Time: 10:55 - 11:10

Date: Friday 4th December

THE WHO FCTC and the associated MPOWER package of interventions provide a comprehensive approach to tobacco control including, at least in theory, tobacco harm reduction. Implementation of these interventions has been limited particularly for the most effective measures such as excise tax increases and comprehensive bans on advertising and sponsorship. Even in countries which have fully implemented WHO’s recommendations marked failures in tobacco control are evident. For example, in New Zealand which has for three decades been progressively implementing WHO recommendations, inequalities in cigarette smoking rates have not been reduced and adult daily cigarette smoking rates are 13%. The enormous potential of tobacco harm reduction has not been realized. In part, this is because of divisions within the tobacco control community and fears of youth vaping. New Zealand vaping legislation was passed in August 2020 and, despite several limitations, has the potential to accelerate progress toward New Zealand’s ambitious, but achievable, Smokefree 2025 goal with <5% of adults smoking cigarettes a daily. The New Zealand experience provides lessons for countries at all stages in their efforts to reduce the dreadful burden of death and disease caused by cigarette smoking, especially the need for evidence-based tobacco harm reduction strategies.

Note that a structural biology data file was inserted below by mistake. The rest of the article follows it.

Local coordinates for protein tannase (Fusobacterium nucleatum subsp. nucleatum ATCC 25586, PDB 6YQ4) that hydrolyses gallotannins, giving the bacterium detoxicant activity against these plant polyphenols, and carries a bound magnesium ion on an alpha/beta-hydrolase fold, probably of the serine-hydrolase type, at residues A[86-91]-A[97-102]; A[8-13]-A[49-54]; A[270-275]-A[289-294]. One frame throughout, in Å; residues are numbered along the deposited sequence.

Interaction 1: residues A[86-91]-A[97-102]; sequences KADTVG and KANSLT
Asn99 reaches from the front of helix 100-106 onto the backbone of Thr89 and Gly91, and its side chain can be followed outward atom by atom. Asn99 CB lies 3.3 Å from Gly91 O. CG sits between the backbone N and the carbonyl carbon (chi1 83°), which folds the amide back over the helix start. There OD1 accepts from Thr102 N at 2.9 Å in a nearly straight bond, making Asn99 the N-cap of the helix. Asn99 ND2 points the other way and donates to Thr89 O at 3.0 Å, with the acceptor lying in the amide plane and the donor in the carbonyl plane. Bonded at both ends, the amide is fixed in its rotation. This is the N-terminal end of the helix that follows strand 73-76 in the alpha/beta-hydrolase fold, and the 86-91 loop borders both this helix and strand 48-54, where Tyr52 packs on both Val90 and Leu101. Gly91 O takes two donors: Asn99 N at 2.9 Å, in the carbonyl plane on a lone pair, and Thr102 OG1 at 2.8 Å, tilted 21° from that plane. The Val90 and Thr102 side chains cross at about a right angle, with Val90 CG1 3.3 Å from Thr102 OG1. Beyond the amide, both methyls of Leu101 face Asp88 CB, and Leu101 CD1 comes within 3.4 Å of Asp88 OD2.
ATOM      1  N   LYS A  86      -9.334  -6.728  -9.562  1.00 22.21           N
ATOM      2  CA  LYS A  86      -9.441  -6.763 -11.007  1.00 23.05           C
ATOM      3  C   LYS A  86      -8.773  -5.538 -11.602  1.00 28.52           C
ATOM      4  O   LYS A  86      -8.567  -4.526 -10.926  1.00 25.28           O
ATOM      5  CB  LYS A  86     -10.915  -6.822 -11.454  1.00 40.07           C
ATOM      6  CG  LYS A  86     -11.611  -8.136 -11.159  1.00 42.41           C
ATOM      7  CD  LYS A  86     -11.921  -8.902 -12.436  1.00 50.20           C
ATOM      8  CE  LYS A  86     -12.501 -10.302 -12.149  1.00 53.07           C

• Prof Robert Beaglehole Emeritus Professor - University of Auckland, New Zealand & Chair ASH - Action for Smokefree 2025, NZ

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